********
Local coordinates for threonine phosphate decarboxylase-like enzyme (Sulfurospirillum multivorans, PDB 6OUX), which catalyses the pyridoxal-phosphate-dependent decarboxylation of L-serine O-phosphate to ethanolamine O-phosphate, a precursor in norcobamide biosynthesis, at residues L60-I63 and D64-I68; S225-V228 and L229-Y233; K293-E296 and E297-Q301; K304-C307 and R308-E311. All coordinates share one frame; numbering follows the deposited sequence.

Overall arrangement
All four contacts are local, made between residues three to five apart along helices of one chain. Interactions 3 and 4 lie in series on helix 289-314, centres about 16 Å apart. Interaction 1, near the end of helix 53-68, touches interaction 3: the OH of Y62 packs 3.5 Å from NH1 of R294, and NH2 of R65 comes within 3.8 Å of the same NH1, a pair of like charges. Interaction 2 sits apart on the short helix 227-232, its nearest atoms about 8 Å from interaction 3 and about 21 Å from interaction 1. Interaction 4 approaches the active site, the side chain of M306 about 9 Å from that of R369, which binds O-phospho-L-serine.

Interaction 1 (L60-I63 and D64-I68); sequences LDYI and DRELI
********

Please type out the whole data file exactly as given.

Local coordinates for threonine phosphate decarboxylase-like enzyme (Sulfurospirillum multivorans, PDB 6OUX), which catalyses the pyridoxal-phosphate-dependent decarboxylation of L-serine O-phosphate to ethanolamine O-phosphate, a precursor in norcobamide biosynthesis, at residues L60-I63 and D64-I68; S225-V228 and L229-Y233; K293-E296 and E297-Q301; K304-C307 and R308-E311. All coordinates share one frame; numbering follows the deposited sequence.

Overall arrangement
All four contacts are local, made between residues three to five apart along helices of one chain. Interactions 3 and 4 lie in series on helix 289-314, centres about 16 Å apart. Interaction 1, near the end of helix 53-68, touches interaction 3: the OH of Y62 packs 3.5 Å from NH1 of R294, and NH2 of R65 comes within 3.8 Å of the same NH1, a pair of like charges. Interaction 2 sits apart on the short helix 227-232, its nearest atoms about 8 Å from interaction 3 and about 21 Å from interaction 1. Interaction 4 approaches the active site, the side chain of M306 about 9 Å from that of R369, which binds O-phospho-L-serine.

Interaction 1 (L60-I63 and D64-I68); sequences LDYI and DRELI